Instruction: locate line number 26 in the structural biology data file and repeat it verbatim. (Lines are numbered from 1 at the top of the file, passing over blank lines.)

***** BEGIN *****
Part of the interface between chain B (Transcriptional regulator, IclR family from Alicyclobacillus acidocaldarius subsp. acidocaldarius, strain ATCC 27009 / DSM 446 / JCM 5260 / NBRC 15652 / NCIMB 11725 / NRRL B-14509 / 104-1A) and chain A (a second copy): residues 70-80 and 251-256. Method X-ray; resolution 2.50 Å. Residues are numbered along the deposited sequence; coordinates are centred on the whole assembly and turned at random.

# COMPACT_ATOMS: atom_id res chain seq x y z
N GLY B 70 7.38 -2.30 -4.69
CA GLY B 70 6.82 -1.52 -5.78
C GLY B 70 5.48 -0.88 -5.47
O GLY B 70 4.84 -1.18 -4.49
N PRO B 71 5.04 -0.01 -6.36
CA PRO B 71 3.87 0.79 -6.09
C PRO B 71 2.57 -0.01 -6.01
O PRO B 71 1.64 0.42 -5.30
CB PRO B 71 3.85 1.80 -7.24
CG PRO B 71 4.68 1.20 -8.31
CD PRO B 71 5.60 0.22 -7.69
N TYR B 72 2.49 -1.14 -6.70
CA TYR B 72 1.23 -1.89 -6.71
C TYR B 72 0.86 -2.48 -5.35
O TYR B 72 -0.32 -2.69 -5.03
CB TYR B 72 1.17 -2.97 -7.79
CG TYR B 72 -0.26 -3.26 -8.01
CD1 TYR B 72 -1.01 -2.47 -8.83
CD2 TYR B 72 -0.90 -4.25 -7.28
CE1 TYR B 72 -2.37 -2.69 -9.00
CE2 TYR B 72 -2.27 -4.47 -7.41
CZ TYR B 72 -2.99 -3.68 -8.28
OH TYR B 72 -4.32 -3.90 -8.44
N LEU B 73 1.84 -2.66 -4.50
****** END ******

N LEU B 73 1.84 -2.66 -4.50